9 42 n SECTION 4 THE FOUR LEADERSHIP STYLES (High) S U P P O R T I V E B E H A V I O R (Low) (Low) SUPPORTING S3 High Supportive and Low Directive Behavior DELEGATING S4 Low Supportive and Low Directive Behavior COACHING S2 High Directive and High Supportive Behavior DIRECTING S1 High Directive and Low Supportive Behavior DIRECTIVE BEHAVIOR (High) HIGH MODERATE LOW D4 D3 D2 D1 DEVELOPING DEVELOPMENT LEVEL OF FOLLOWER(S) Figure 4.3 Leadership Styles and Development Levels Taken from Zigarmi, Blanchard, O Connor, and Edeburn, 2005 Keep in mind that as Soldiers competence and abilities change, so will their attitudes, levels of enthusiasm, and commitment. That means that you should avoid pigeonholing or labeling your subordinates. Stay open to the prospect of their moving from one level of readiness and follower development to another either positively or negatively. These categories of follower behaviors and attitudes are provided merely to help guide your decision making about your own leadership style. Unit training and your good leadership lead to improvement. That improvement, in turn, affects how you choose to lead and will ultimately help you become a more effective leader.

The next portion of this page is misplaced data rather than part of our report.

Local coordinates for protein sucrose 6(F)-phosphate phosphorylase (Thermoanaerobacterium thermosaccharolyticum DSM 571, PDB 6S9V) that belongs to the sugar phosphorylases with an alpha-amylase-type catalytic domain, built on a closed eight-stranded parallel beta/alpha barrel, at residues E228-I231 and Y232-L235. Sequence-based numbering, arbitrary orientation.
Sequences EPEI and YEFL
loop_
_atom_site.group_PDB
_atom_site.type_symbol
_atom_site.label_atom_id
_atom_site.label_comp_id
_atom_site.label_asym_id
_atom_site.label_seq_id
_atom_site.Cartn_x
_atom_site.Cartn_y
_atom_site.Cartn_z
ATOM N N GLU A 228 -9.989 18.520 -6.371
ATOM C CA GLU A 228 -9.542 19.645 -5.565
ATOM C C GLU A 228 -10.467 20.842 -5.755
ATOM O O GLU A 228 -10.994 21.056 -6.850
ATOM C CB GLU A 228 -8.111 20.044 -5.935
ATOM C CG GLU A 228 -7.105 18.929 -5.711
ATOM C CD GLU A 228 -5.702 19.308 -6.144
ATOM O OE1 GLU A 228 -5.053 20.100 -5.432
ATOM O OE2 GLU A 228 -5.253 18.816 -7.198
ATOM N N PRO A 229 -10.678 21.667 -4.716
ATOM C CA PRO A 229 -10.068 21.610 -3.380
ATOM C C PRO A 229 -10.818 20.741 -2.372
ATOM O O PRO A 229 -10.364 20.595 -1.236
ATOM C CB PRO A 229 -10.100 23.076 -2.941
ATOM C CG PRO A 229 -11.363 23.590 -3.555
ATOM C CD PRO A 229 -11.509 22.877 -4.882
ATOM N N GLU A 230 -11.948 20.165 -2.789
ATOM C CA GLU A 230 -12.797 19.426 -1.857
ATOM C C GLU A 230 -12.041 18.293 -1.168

10 Situational Leadership n 43 Critical Thinking e Using the criteria set forth in this section, how would you characterize yourself as a leader? As a future Army leader, you will also be a subordinate. What kind of follower do you think you are? e There must be, within our Army, a sense of purpose. There must be a willingness to march a little farther, to carry a heavier load, to step out into the dark and the unknown for the safety and well-being of others. GEN Creighton Abrams